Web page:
The Importance of Fetal BehaviorThe fetus is continually active in and reactive to its environment. But why does the fetus move, sense its environment, learn? It is possible that the behavior and experiences of the fetus have no impact on its development and are mere byproducts of the maturation process. However, research suggests the behaviour of the fetus is important for its development both before and after birth (Hepper, 1996), ensuring its survival and beginning its integration into the social world. Adapting to the womb - The fetal environment is very different from that experienced after birth. In order to survive in this environment the fetus may exhibit behaviors suited to this environment – ontogenetic adaptations (Oppenheim, 1984). To date, there has been little research examining this aspect of the fetus’s behaviour. It may be that some of the reflexes exhibited by the newborn are required by the fetus to aid its movement during birth. Practice makes perfect - One key role for prenatal activity is to practise behaviours that are essential for survival after birth; for example, fetal breathing movements. These begin at 9–10 weeks and occur around 30 per cent of the time at 30 weeks (Patrick et al., 1980). Although there is no air in the womb these breathing movements help the neural pathways responsible for breathing to mature, ensuring a fully operational system when required at the moment of birth. Forming joints and muscles - The movements of the fetus are essential for the formation of the joints and muscle tone (Drachman & Sokoloff, 1966). Initially, the joints develop with rough surfaces; but as the fetus moves, the joints are reshaped and develop their smooth surfaces to enable complete mobility. Absence of movement in joints has been linked to malformation, (e.g. club foot). Getting ready for the breast - Prenatal olfactory learning may facilitate the establishment of breast-feeding. Although alternatives exist to breastfeeding today, in the evolution of the mother/fetus/newborn biological system alternatives to breast-feeding were not available. If the individual was to survive its only source of nourishment in the immediate postnatal period was breast milk. The same processes that flavor the mother’s breast milk also flavour the amniotic fluid, so the fetus may learn about the flavor of breast milk from swallowing amniotic fluid. Mothers whose diet changes across the birth period have much more difficulty in establishing breast-feeding than mothers whose diet remains the same. Attachment - The ability of the fetus to recognize its mother’s voice and smell may be important for the processes of attachment and exploration. While the newborn has a rudimentary sensory system able to process auditory and chemosensory information, and to a lesser extent visual information, it knows nothing about its environment. Imagine yourself with sensory systems able to process information but in which nothing is familiar – disorientation indeed. It would make good sense for the newborn to be able to recognise one familiar object in this sensory milieu, and even better sense if this object is its mother and primary caregiver. Recognition by sound and smell are also advantageous as they operate remotely; that is, the mother may be out of visual contact with her baby but the baby can hear and smell her over some distance, providing a familiar recognizable cue in the newborn’s environment. Language - Experience with speech sounds in the womb may begin the process of language acquisition (Moon & Fifer, 2000). Newborns recognize and prefer their mother’s language, and are able to discriminate this from an unfamiliar language (Moon et al., 1993). Recordings from the womb reveal that speech sounds clearly emerge from the background noise (Querleu et al., 1988). This exposure may be the beginning of language acquisition. Boosting brain cells - At a more general level, experience during the prenatal period may be important, or even essential, for normal development, especially of the brain. It is well established that the nervous system develops in response to the experiences it receives and from activity generated within the system (Lagercrantz & Ringstedt, 2001). The prenatal period marks the most rapid period of development of our brain. At its peak some 250,000 brain cells are being produced every minute. The normal prenatal environment (of changing sensory information, fetal activity and reactivity) may provide necessary and essential stimulation for the formation of the CNS and subsequently its function.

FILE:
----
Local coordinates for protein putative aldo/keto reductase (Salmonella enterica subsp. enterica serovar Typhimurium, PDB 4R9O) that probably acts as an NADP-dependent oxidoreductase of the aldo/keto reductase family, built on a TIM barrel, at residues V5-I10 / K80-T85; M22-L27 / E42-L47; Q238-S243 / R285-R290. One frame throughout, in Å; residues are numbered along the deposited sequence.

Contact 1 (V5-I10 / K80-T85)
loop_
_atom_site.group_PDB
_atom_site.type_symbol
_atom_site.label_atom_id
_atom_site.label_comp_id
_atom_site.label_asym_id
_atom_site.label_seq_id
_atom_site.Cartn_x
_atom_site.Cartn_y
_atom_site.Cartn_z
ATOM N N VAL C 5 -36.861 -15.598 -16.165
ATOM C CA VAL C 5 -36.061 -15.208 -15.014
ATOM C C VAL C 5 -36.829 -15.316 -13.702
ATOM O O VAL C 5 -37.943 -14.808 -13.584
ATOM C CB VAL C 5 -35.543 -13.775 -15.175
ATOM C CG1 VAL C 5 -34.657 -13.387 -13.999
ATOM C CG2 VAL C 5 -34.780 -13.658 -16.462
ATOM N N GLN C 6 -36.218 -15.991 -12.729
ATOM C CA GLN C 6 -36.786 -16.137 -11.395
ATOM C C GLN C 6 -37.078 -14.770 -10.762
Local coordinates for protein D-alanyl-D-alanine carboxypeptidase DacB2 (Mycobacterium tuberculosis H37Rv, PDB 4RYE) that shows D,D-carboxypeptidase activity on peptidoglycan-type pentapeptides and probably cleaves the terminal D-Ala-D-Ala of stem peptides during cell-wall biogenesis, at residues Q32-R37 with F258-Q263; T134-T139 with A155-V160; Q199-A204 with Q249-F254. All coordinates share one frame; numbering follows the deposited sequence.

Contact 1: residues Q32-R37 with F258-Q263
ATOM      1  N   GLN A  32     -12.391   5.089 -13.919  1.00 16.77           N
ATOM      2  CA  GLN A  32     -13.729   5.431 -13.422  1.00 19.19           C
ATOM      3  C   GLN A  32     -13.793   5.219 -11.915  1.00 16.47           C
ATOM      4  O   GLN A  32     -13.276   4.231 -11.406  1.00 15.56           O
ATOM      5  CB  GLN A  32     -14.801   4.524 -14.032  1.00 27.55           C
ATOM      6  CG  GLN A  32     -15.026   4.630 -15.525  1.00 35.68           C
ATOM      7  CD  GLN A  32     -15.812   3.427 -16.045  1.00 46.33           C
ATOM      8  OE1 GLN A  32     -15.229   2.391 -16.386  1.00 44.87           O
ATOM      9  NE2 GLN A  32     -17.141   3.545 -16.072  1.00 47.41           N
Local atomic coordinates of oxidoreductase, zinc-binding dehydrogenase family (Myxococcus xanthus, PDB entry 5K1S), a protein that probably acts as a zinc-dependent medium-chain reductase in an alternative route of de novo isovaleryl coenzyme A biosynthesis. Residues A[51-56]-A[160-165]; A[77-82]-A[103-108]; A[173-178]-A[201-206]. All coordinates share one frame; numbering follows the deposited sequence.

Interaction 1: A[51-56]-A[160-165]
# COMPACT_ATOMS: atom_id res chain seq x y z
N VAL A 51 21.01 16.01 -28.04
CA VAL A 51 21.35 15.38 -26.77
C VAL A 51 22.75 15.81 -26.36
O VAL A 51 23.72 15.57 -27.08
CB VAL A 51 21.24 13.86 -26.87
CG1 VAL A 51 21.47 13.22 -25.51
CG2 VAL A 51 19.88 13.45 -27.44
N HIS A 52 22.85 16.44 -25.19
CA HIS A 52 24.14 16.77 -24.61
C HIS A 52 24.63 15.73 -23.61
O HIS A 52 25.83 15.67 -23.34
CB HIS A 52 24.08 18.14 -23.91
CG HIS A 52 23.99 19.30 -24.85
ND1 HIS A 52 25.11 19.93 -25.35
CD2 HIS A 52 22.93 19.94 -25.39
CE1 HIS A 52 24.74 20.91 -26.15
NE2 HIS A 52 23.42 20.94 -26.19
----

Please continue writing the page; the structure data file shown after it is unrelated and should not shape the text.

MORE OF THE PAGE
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Dr Unnati Chavda
(Promoting pregnancy wellness)